WRC 8 FIA WORLD RALLY CHAMPIONSHIP (WRC 8) is a mixed experience, at least based on my time with the game. As a more casual racing game fan, there was admittedly a skill gap required to jump in order to really get to enjoy WRC 8. But, with all that being said, is WRC 8 worth your time and money?
A Review code for the PC version of the game was provided by the developer to Culture of Gaming for the purpose of this review.
First loading into the game, I was brought to the main menu. As small as this may seem, the amount of games on PC that just instantly take you in-game without giving you a chance to tweak settings is high and quite frankly annoying. So right off the bat, a good impression was made.
Moving into the actual gameplay menu, I’m met with a multitude of options for game modes. Career, Championship, Training, and a few others. I hopped right into the training course, just to get a feel for how the cars handle.
Once the environment loaded, I took everything in. In terms of graphical fidelity, WRC 8 is passable. The car models look very good and detailed, but the environments come off as more geometrically basic by comparison, even playing on 4K resolution with maxed-out settings. Speaking of, on PC the game runs very well. I had no problems maintaining 60+ FPS even on maxed settings. A high and consistent framerate is super important for racing games, and I’m glad WRC 8 doesn’t suffer from any.
Anyhow, back to the gameplay. My car was loaded in at the starting line, and I may have jumped the gun a little bit too early. I hit the accelerator, and although my car was locked in position, by hitting the accelerator before the countdown reached “Go!”, I was met with a +10 second lap penalty. Ouch. But also, good to know.
Off the line, I was approaching the first turn. I took it way too fast, and crashed into a side barrier. Another turn later, also too fast, and I ended up in a ditch. By this point, my car was looking worse for wear, and on my current settings, the damage was negatively impacting the car’s performance. I eventually made it through a few laps, but at this point, I knew it was time to take a step back.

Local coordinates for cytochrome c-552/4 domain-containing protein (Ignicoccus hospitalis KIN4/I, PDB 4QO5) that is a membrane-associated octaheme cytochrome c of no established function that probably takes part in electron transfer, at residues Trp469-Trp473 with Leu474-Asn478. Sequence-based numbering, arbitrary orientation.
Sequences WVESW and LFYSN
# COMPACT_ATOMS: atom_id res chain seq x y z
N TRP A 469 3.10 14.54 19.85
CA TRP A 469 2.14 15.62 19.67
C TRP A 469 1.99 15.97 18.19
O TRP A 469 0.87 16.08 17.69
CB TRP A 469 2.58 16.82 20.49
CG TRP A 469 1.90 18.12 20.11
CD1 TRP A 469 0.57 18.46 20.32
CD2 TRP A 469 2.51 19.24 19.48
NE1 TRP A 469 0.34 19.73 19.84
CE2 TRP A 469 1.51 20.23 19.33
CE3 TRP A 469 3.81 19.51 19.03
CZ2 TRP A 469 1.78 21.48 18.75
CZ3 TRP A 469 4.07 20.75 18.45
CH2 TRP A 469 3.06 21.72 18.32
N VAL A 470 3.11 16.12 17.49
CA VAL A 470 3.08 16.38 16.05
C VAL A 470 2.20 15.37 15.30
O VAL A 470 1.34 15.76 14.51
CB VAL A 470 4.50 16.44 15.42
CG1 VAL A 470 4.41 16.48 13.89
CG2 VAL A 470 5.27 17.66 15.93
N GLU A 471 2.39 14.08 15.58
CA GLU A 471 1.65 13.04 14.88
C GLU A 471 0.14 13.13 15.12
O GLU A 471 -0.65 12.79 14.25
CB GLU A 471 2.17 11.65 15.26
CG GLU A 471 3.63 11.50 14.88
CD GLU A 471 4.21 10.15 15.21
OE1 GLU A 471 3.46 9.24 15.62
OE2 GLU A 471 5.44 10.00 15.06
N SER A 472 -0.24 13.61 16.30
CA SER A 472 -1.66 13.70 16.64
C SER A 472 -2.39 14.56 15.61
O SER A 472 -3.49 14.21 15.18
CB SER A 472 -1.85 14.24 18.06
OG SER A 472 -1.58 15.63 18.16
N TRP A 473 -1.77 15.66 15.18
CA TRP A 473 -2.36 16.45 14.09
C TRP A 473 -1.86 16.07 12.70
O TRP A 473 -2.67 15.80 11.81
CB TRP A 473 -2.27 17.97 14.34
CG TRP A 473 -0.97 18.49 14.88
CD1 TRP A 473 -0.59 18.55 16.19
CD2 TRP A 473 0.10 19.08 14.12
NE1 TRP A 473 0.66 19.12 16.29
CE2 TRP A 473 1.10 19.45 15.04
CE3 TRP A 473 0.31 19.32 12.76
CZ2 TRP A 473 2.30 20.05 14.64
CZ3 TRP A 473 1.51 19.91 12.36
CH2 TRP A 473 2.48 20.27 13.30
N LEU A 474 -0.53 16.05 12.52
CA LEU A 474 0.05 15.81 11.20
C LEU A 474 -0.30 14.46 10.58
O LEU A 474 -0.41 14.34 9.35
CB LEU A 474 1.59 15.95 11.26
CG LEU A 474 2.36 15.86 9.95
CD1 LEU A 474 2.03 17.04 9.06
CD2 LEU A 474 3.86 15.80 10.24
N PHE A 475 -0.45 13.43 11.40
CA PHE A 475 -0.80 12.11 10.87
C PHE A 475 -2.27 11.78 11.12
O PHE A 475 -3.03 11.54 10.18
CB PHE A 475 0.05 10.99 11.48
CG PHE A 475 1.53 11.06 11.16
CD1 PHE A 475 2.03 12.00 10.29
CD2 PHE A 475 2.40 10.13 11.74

Taking A Step Back
As mentioned earlier, my primary racing game experience is quite casual, with most of my time having been spent in Forza Horizon 4 (FH4). While I’ve progressively tweaked the AI difficulty settings in FH4, and can now confidently race against the highest difficulty ones, there are a number of comforts I was used to in FH4 that I didn’t see as immediately present in WRC 8. Namely, the guide arrows on the ground that help you gauge your speed on corners.
Furthermore, when jumping into WRC 8, I defaulted into the habit into racing as though my car was a supercar when that’s not the case at all in WRC 8. I needed to adjust style, and get used to the handling and terrain of WRC 8. I delved once more into the gameplay settings and found a multitude of driver-assist tweaks to better help me acclimate. These were incredibly useful to ease me into the game, the only issue was finding them and fully understanding and realizing the result each setting would have.